Surprise! The UK Isn’t in Recession

    News Read

Sometimes just going from ‘terrible’ to ‘mediocre’ is enough for markets

Surprise! The UK Economy Isn’t in Recession

Merryn’s got a new podcast out today. You really should listen to this one (I know, I always say that, but they’re always must-listens) — she’s chatting to Alexander Chartres of Ruffer, who is one of the smartest and most engaging macro thinkers in the market. Listen here now.

The UK is plagued by strikes, Brexit, political instability, crumbling institutions, and more recently, royal emotional incontinence. Our stock market is shunned. Our gilts market is a laughing stock (though a profitable sideline for the Bank of England.) No wonder we are widely deemed to be The Most Awfullest Place in The World (TM).

And yet. The FTSE 100 is currently a decent trading day away from hitting a fresh all-time high. (It’s worth remembering that the FTSE 100 is a high-yield index, so its pitiful performance in capital gains terms is not quite as bad as it looks if you add back reinvested dividends.)

Meanwhile the mid-cap FTSE 250 is now back in bull market territory, believe it or not, having rallied just more than 20% from its low on October 12.

More bafflingly still for many, the much-heralded recession — and the apparent agreement that we’re already in one — might not actually ever appear. November’s GDP reading came out this morning and showed that the economy actually grew during the month, contrary to expectations.

The World Cup had something to do with that. But it’s not as if that major global sporting event sprang out of nowhere. It’s also really only a reversal of the situation in September, when the bank holiday for the Queen’s funeral artificially depressed growth. You can’t logically say “ah, but…” for one without acknowledging the other too.

It’s All About Expectations

What’s going on? As we often point out here, markets are all about expectations. Simon French of Panmure Gordon puts it very simply: “Such was the bearish sentiment surrounding the UK economy in late 2022 that the hurdles for a GDP upgrade cycle in 202 are not that high.”

The UK has been priced for disaster for a long time. So even going from terrible to just mediocre is an improvement.

To be clear, this doesn’t mean the UK will definitely avoid a recession. (In truth, we won’t find out definitively for many years, because these figures are always being revised, which is why you should take them with a cardiologically inadvisable amount of salt.)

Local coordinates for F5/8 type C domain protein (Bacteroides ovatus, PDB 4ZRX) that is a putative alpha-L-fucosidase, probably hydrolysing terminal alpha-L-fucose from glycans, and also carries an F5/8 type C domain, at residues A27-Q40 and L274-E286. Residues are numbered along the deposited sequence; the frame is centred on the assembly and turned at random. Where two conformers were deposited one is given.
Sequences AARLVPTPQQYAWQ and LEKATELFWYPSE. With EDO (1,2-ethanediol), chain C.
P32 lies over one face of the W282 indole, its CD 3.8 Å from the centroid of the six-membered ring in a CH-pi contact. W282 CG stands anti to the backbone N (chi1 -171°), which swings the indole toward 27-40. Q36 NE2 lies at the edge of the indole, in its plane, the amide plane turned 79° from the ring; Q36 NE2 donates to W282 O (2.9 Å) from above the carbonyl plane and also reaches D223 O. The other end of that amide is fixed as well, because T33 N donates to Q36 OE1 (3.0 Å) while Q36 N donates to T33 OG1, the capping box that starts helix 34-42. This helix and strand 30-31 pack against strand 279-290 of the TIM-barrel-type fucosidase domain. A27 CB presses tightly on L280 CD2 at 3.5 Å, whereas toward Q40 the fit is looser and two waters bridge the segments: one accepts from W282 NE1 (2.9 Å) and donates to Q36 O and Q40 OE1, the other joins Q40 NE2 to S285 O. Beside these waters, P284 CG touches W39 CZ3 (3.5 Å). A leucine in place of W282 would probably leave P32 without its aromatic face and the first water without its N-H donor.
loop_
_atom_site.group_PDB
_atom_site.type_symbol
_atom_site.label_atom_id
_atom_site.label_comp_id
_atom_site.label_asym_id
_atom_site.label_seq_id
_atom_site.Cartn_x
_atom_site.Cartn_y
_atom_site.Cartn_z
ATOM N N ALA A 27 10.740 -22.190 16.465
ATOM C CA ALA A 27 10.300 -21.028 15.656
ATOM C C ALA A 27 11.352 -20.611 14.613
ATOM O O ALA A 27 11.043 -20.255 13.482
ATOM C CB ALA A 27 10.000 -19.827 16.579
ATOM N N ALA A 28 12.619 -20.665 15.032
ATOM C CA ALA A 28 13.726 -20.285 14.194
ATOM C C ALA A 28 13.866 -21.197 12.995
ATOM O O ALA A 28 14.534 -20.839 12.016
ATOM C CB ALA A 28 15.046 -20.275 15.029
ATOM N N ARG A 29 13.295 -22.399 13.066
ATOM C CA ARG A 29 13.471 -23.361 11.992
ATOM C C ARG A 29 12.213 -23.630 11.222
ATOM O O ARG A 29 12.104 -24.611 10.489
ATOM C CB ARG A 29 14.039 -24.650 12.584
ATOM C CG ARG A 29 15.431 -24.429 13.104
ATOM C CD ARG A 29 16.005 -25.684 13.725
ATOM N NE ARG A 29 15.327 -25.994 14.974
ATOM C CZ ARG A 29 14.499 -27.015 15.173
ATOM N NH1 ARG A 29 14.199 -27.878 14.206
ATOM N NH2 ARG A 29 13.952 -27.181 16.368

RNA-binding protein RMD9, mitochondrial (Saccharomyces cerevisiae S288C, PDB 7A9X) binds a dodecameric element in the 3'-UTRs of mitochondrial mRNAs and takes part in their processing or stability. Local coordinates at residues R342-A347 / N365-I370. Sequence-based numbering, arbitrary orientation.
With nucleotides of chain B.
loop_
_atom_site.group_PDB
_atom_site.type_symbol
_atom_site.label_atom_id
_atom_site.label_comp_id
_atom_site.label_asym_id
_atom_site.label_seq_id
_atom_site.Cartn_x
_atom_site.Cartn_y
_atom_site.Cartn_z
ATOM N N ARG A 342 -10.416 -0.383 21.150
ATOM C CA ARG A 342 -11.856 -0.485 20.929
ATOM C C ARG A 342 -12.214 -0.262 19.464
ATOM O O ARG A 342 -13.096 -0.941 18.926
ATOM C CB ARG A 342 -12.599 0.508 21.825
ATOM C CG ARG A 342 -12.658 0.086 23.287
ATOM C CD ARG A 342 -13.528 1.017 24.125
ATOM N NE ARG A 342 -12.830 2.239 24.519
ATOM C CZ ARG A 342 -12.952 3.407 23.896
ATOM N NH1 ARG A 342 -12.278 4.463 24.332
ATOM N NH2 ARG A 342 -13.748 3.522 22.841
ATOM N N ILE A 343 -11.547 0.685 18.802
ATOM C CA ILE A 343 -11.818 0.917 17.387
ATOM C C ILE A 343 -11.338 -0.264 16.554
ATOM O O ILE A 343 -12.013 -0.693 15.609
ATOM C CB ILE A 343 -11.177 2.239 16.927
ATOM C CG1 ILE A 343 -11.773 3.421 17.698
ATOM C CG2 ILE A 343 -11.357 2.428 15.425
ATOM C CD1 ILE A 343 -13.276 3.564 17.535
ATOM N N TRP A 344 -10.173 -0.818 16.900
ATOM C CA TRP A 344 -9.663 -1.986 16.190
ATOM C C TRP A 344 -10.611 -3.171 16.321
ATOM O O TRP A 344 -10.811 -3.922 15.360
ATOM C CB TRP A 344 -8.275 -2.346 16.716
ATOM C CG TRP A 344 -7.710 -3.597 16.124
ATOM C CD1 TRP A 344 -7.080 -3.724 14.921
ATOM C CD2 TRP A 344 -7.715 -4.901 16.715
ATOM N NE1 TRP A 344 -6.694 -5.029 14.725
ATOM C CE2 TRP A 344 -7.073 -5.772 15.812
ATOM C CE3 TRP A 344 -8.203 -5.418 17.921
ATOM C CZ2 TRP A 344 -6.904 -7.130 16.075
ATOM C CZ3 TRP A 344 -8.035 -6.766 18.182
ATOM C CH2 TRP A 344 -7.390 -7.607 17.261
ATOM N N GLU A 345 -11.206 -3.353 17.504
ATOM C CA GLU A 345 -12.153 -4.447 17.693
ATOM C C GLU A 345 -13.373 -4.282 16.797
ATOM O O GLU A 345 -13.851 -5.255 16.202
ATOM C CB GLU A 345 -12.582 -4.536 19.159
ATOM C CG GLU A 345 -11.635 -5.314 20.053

But the point is, things aren’t as bad as everyone had thought. This incidentally, like most of the “bad” things, is a global story. The outlook for Europe isn’t as grim as everyone thought either, and same goes for the US.

However, the key difference between the UK specifically (though it’s true for euro-area stocks too) and the US is the one factor that really does matter for investors. The correlation between economic growth and stock markets is tenuous at best and certainly not something you can use to time any investments.

But there is a more reliable correlation between how cheap stocks are when you buy them, and the eventual return you get from them. In the US, stocks are still expensive. In the UK, they’re not. And given that many people still seem to be struggling to adjust their perceptions — no one in my Twitter feed seems keen to absorb good news on the UK economy, for example — there’s still plenty of time to seek out cheap and detested UK stocks before they become expensive and loved again.

Welcome to Money Distilled. I’m John Stepek and every week day I’ll be looking at the biggest developments in the world of markets and economics, and explaining exactly what it all means for your money.

Original article here:

Author: John Stepek, Senior Reporter, Bloomberg

Simon French

Managing Director, Head of Research

Other insights like this

View all